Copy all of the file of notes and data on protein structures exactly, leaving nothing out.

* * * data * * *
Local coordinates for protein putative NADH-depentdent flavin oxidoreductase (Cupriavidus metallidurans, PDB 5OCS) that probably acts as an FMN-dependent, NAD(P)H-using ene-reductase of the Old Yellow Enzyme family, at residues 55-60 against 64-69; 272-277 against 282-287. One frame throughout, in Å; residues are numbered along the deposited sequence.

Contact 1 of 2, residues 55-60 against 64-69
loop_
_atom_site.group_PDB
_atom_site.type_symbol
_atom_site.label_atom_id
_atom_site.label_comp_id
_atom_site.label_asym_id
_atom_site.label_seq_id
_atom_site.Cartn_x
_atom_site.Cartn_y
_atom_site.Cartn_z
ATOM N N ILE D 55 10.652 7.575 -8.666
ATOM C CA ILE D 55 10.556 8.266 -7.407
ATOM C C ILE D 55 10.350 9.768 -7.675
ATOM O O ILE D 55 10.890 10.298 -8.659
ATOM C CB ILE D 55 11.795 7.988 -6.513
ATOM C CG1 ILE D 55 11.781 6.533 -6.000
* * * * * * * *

Local coordinates for protein putative NADH-depentdent flavin oxidoreductase (Cupriavidus metallidurans, PDB 5OCS) that probably acts as an FMN-dependent, NAD(P)H-using ene-reductase of the Old Yellow Enzyme family, at residues 55-60 against 64-69; 272-277 against 282-287. One frame throughout, in Å; residues are numbered along the deposited sequence.

Contact 1 of 2, residues 55-60 against 64-69
loop_
_atom_site.group_PDB
_atom_site.type_symbol
_atom_site.label_atom_id
_atom_site.label_comp_id
_atom_site.label_asym_id
_atom_site.label_seq_id
_atom_site.Cartn_x
_atom_site.Cartn_y
_atom_site.Cartn_z
ATOM N N ILE D 55 10.652 7.575 -8.666
ATOM C CA ILE D 55 10.556 8.266 -7.407
ATOM C C ILE D 55 10.350 9.768 -7.675
ATOM O O ILE D 55 10.890 10.298 -8.659
ATOM C CB ILE D 55 11.795 7.988 -6.513
ATOM C CG1 ILE D 55 11.781 6.533 -6.000